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Scientists have discovered a new herpes virus in bats that could infect humans

Just what we need.

JACINTA BOWLER
28 FEB 2016
 

Just in case you needed another reason to be wary of getting too close to bats, researchers have accidentally discovered that a species of microbat in Texas is carrying a new herpes virus, and it can infect human cells.

Bats are already known to carry several diseases that affect humans, and although it’s rare, they can trigger outbreaks if they come into contact with humans or animals. In fact, bats are known to be carriers of Ebola, and have been implicated by some researchers in the 2014 Guinea outbreak - although virologists have debated this claim. Now it turns out that some species of the winged mammals are also carrying a new type of herpes.

 

Researchers from the Icahn School of Medicine and J. Craig Venter Institute found the new virus by accident while studying tumour cells taken from the wing of an adult microbat (Myotis velifer incautus) found in a Texas cave.

They were sequencing the genome of this tumour to better understand the bats’ immune response, but noticed that a lot of the genes sequenced weren’t bat genes at all - they were related to a herpes virus.

After further investigation, the researchers discovered that it was an entirely new herpes virus – one that had never been fully sequenced before.

The new virus, which has been described in mSphere, has been called bat gammaherpesvirus 8 (BGHV8). “This is the first replicating bat gammaherpesvirus that’s been isolated. Most labs just have bits and pieces of a virus,” lead researcher, Reed Shabman, told Sci-News.

BGHV8 didn’t just thrive when tested in specialised cells that replicate viruses, known as Vero cells, it was also able to infect human cells. “Within 18 hours, the Vero cells were dead. BGHV8 cells also were able to infect isolated human lung and human liver cells,” Shabman said.

Before you freak out, that doesn’t necessarily mean the virus is capable of infecting humans in real-world situations, or, even if it could, that it poses a threat to us.

Herpesviridae, or the herpes virus family, is a huge family of viruses. Not only are there eight species of herpes that infect humans, there are also individual herpes viruses for nearly every mammal species studied as well. But most of these herpes viruses are common and harmless, or have limited toxicity.

For example, cold sores are caused by herpes simplex, and despite causing discomfort and blisters, don’t do long-lasting damage. And over 90 percent of adults will have had the Epstein-Barr virus at some point in their lives, usually without them noticing.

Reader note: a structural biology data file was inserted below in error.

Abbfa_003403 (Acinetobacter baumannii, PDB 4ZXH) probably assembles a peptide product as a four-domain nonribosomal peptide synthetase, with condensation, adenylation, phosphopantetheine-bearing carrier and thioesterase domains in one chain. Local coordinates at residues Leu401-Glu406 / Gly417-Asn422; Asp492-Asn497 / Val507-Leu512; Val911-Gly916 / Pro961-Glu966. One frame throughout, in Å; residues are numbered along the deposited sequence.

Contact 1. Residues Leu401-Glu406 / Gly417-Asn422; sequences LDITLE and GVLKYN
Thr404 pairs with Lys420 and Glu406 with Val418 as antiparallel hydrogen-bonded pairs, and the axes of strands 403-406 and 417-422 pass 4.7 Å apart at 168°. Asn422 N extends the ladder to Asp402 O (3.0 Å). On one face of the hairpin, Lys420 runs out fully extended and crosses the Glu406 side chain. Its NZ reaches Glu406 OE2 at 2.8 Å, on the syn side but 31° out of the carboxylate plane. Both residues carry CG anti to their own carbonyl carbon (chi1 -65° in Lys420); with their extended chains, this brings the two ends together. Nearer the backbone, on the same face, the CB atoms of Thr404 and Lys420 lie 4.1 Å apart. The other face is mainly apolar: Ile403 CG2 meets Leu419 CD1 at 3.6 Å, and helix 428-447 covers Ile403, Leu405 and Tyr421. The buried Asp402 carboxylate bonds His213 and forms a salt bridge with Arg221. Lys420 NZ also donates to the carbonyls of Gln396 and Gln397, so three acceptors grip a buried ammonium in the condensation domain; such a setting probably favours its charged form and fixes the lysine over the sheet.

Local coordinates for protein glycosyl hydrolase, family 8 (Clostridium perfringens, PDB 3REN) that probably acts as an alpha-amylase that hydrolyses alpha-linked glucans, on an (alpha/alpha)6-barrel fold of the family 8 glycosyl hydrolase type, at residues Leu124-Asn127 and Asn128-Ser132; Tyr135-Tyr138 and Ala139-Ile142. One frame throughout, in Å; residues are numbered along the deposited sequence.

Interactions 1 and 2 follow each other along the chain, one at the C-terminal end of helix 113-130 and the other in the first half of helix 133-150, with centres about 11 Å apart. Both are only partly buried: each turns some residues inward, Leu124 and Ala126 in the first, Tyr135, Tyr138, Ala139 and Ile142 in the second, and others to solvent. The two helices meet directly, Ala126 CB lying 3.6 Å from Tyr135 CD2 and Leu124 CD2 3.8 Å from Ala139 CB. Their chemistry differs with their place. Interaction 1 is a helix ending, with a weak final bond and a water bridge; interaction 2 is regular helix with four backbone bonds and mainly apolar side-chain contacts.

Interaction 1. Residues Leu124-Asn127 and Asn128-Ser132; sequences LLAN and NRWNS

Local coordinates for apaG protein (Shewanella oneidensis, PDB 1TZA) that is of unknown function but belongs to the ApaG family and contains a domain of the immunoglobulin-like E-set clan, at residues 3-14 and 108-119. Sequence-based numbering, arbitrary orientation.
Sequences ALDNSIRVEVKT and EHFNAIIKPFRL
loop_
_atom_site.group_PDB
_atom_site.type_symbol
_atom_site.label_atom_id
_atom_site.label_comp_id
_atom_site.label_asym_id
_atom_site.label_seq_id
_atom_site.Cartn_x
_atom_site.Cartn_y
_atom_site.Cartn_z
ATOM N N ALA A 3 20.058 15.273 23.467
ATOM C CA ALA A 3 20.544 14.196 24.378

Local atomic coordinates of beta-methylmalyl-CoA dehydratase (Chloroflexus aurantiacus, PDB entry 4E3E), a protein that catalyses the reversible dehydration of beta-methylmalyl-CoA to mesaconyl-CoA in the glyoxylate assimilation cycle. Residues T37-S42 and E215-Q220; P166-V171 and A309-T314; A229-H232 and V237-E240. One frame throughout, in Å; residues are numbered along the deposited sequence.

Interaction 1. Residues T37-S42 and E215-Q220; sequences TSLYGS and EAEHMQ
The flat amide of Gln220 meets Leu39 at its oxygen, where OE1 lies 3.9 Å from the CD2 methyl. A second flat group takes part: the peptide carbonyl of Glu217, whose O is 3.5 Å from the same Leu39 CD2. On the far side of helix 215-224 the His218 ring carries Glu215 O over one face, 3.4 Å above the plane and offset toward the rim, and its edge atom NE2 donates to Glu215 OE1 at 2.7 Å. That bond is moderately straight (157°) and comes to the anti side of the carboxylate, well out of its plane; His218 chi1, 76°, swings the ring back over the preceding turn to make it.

Not only are most herpes viruses pretty harmless, but animal-to-human transmission of herpes is very rare. There have only been 17 cases of bat-to-human rabies in the US from 1997-2006, and rabies is significantly easier to transmit. The likelihood of being affected by BGHV8, or any other animal herpes, is exceptionally low, so researching how this virus affects humans won’t be a high priority for now.

But, more importantly, the discovery of the virus stresses the need to better understand how the winged animals spread disease to humans. Currently, 75 percent of emerging infectious diseases are zoonoses - diseases that are transferred from an animal to a human. And unfortunately for bat-lovers, some of the most significant emerging viruses are bat-borne.

Bats have been implicated in everything from the Ebola virus and Severe Acute Respiratory Syndrome (SARS), to the incredibly deadly Hendra virus. If they bite or scratch you, they can also give you rabies, and the Australian equivalent, Australian bat lyssavirus.

But despite scientists knowing over 66 viruses that bats carry, it’s hard to pick which animal viruses will transfer to humans until someone gets the disease, and then the race is on to try and find a cure or vaccine.

Regardless of the risk, we can’t go down the mosquito route and contemplate wiping bats out, as this paper by Charles Calisher points out:

“Irrespective of the negative public perception of bats, they are critical elements of all terrestrial biotic communities. They help control insects, reseed cut forests, and pollinate plants that provide food for humans and other species, and their guano is used as a fertiliser and for manufacturing soaps, gasohol, and antibiotics.”

So looks like we’ll have to work out how to stop these viruses and other diseases when they emerge. Which is why research like this is so important.

“A big question is why bats are repeatedly associated with infections that transfer to humans,” said Christopher Basler, a microbiologist involved with the study. “We have very few tools to study bats’ immune response to viruses. This natural bat virus is actually going to prove to be useful in understanding and probing how bats respond to natural infections and microorganisms that can cause disease.”

In the meantime, it’s probably best to stay away from bats and their excretions, just to be on the safe side.

Editor’s note, 8 March 2016: We’ve updated the story to reflect the fact that there’s no scientific consensus on how the 2014 Ebola outbreak started. Bats in the area have been confirmed as carriers of the disease, but scientists don’t have the tools to isolate the origin of the outbreak.

It’s also important to note that many bats species are endangered, and all bats are crucial parts of our ecosystem that need to be protected. It wasn’t our intention to stigmatise bats with this story, simply highlight their role in carrying disease. We’ve updated our image (original) accordingly.

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